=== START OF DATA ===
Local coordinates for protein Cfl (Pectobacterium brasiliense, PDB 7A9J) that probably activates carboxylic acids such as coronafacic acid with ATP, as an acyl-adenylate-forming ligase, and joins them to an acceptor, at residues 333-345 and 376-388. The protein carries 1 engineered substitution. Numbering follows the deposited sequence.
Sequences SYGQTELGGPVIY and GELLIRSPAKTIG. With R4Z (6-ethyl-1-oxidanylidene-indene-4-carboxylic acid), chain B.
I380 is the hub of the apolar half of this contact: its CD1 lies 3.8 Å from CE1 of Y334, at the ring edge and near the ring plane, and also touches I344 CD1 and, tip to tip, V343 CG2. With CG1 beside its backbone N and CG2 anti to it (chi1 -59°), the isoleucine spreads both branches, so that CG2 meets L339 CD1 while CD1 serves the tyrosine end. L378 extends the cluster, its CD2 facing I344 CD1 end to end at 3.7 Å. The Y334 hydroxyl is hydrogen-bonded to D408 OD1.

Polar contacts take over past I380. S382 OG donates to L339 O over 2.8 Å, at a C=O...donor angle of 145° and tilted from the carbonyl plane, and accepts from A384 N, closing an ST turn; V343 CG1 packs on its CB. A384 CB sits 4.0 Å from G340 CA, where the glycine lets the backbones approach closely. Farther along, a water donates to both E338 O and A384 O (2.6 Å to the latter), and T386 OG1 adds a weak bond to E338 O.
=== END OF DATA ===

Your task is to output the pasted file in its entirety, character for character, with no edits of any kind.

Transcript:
Local coordinates for protein Cfl (Pectobacterium brasiliense, PDB 7A9J) that probably activates carboxylic acids such as coronafacic acid with ATP, as an acyl-adenylate-forming ligase, and joins them to an acceptor, at residues 333-345 and 376-388. The protein carries 1 engineered substitution. Numbering follows the deposited sequence.
Sequences SYGQTELGGPVIY and GELLIRSPAKTIG. With R4Z (6-ethyl-1-oxidanylidene-indene-4-carboxylic acid), chain B.
I380 is the hub of the apolar half of this contact: its CD1 lies 3.8 Å from CE1 of Y334, at the ring edge and near the ring plane, and also touches I344 CD1 and, tip to tip, V343 CG2. With CG1 beside its backbone N and CG2 anti to it (chi1 -59°), the isoleucine spreads both branches, so that CG2 meets L339 CD1 while CD1 serves the tyrosine end. L378 extends the cluster, its CD2 facing I344 CD1 end to end at 3.7 Å. The Y334 hydroxyl is hydrogen-bonded to D408 OD1.

Polar contacts take over past I380. S382 OG donates to L339 O over 2.8 Å, at a C=O...donor angle of 145° and tilted from the carbonyl plane, and accepts from A384 N, closing an ST turn; V343 CG1 packs on its CB. A384 CB sits 4.0 Å from G340 CA, where the glycine lets the backbones approach closely. Farther along, a water donates to both E338 O and A384 O (2.6 Å to the latter), and T386 OG1 adds a weak bond to E338 O.